Finding Your Creative Art
April 8, 2008
Pat Samples, MN Creative Arts and Aging Network (MnCAAN)
The meeting began with Tom Hyder who welcomed guests and gave a brief history of the Vital Aging Network (VAN) which began in 2000. VAN has a focus on civic engagement and serves as a conduit for older people and organizations to find ways to get involved.
Tom asked everyone to introduce themselves and take turns describing how they were feeling at that moment, and to accompany their feeling with a gesture. The rest of the group was then asked to restate the person's name and feeling, and mimic the gesture.
Pat Samples, author, writing instructor and MN Creative Arts and Aging Network (MnCAAN) Coordinator spoke about creativity, saying that creativity is being fully present in yourself. Our stories are part of our nature, and our bodies are our stories. Everyone has a creative spark in them.
Studies have shown that people's brains improve with age. Research demonstrates that as we age, we begin to integrate both halves of our brain, resulting in more balanced thinking. Creativity, too, has an effect on the brain. Creativity displaces negative feelings, promotes a feeling of well-being and has been shown to improve our immune system. Creativity is a natural, vibrant force and a catalyst for change. Creativity in older individuals can improve health, result in fewer incidents of falls, and reduce the amount of medications needed to sustain health. It can also improve morale. When people begin to explore their creativity they become more engaged in other activities as well.
Dr. Gene Cohen, Director of the Center on Aging, Health and Humanities at George Washington University, has studied creativity in older adults and has determined that there are four stages of older life:
- Midlife revival stage in which people in their 50's tend to re-evaluate their lives and often find themselves on a quest to find an activity that would actively engage them.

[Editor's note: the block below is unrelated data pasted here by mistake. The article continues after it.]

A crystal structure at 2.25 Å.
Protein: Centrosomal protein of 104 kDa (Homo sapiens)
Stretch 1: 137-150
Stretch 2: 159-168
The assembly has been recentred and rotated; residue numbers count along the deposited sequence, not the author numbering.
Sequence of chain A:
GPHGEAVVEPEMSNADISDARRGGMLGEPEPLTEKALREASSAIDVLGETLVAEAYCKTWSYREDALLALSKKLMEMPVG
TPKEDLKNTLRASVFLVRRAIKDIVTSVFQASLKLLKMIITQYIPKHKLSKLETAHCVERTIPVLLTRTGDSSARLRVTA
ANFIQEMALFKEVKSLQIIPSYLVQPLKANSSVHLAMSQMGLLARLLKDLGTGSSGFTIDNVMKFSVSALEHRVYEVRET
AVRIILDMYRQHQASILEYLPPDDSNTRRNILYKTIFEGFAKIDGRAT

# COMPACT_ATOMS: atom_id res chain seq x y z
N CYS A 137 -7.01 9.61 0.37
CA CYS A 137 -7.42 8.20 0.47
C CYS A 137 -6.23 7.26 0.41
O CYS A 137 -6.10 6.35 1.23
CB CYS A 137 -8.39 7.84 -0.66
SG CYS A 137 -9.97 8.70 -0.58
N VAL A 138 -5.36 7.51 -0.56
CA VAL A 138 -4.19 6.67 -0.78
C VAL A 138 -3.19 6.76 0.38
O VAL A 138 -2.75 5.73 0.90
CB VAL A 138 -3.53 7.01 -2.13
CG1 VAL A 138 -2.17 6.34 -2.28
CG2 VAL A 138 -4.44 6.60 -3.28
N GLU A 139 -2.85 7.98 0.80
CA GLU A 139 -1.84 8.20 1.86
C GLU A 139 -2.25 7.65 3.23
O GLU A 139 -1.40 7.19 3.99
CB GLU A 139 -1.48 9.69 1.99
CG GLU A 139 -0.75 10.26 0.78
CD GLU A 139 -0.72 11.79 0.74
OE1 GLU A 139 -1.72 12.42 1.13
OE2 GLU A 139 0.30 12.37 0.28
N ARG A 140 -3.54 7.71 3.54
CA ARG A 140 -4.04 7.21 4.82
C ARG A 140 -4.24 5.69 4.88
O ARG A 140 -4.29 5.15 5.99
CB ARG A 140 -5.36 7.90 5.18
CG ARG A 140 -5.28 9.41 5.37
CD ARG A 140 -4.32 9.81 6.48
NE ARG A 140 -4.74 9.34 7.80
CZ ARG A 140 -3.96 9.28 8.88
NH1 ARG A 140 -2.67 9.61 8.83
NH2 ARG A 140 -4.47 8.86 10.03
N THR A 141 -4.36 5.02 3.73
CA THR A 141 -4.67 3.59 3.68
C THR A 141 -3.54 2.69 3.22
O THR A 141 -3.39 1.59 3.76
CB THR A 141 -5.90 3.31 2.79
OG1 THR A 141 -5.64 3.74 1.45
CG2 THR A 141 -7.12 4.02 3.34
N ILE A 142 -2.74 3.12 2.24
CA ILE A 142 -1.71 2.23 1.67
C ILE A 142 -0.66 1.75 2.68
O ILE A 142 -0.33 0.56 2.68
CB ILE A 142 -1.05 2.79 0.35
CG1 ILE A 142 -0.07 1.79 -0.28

- Liberation stage in which people in their 60's and 70's decide they can try something new and may decide that risk-taking is OK.
- Summing up stage where people decide that they need to give back....and do so by volunteering or finding other ways to get involved.
- Encore stage where folks in their 80's and up want to find ways to make a final statement of their life or leave a legacy that would give some meaning to their existence.
MnCAAN helps create opportunities for seniors to get involved in artistic endeavors. They connect people wishing to find a creative outlet to a network of programs and individuals. They provide networking opportunities for artists and opportunities to showcase the work of artists. They offer information, inspiration and referrals to seniors and artists alike, and provide training to those wishing to teach seniors and others.
Pat Samples had three of her students read stories from the writing class that she teaches at Loren on Park, and then invited the attendees to break into small groups to tell a story that had special meaning for them. She actively engaged everyone to explore their own creativity....and provided some fun, too.
MnCAAN has just produced a film, "The Creative Power of Aging," which will premier on May 15th. Pat invited everyone to attend this first showing of the film "The Creative Power of Aging" and the kick-off of the Creativity Matters roll-out campaign. It will be on May 15, 11:30 AM - 1:30 PM at the Bloomington Arts Center. The film will be aired for the first time on Channel 17 on May 24 at 8:00 PM. Details are available on the MnCAAN website.
MnCAAN is a statewide organization with many volunteer opportunities. Their website www.McCAAN.net is a means to express creativity through existing programs, post artistic events, or find additional information.
Minutes respectfully submitted by Gail Hernandez